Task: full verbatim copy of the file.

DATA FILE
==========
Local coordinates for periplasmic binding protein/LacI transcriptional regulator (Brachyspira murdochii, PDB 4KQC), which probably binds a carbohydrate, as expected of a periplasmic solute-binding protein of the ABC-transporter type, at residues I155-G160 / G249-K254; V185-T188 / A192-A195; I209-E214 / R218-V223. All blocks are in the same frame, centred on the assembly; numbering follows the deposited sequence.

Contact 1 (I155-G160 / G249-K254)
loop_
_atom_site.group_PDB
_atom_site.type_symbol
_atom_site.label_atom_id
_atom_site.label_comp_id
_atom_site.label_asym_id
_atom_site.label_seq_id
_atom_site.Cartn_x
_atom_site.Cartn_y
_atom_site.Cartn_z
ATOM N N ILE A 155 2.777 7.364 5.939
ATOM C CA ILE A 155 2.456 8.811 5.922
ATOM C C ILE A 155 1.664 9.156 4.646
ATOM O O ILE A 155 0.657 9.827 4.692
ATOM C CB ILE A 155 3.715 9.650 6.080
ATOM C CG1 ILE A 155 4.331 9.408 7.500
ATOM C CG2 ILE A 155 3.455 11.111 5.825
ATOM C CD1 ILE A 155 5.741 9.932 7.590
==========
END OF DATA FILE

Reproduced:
Local coordinates for periplasmic binding protein/LacI transcriptional regulator (Brachyspira murdochii, PDB 4KQC), which probably binds a carbohydrate, as expected of a periplasmic solute-binding protein of the ABC-transporter type, at residues I155-G160 / G249-K254; V185-T188 / A192-A195; I209-E214 / R218-V223. All blocks are in the same frame, centred on the assembly; numbering follows the deposited sequence.

Contact 1 (I155-G160 / G249-K254)
loop_
_atom_site.group_PDB
_atom_site.type_symbol
_atom_site.label_atom_id
_atom_site.label_comp_id
_atom_site.label_asym_id
_atom_site.label_seq_id
_atom_site.Cartn_x
_atom_site.Cartn_y
_atom_site.Cartn_z
ATOM N N ILE A 155 2.777 7.364 5.939
ATOM C CA ILE A 155 2.456 8.811 5.922
ATOM C C ILE A 155 1.664 9.156 4.646
ATOM O O ILE A 155 0.657 9.827 4.692
ATOM C CB ILE A 155 3.715 9.650 6.080
ATOM C CG1 ILE A 155 4.331 9.408 7.500
ATOM C CG2 ILE A 155 3.455 11.111 5.825
ATOM C CD1 ILE A 155 5.741 9.932 7.590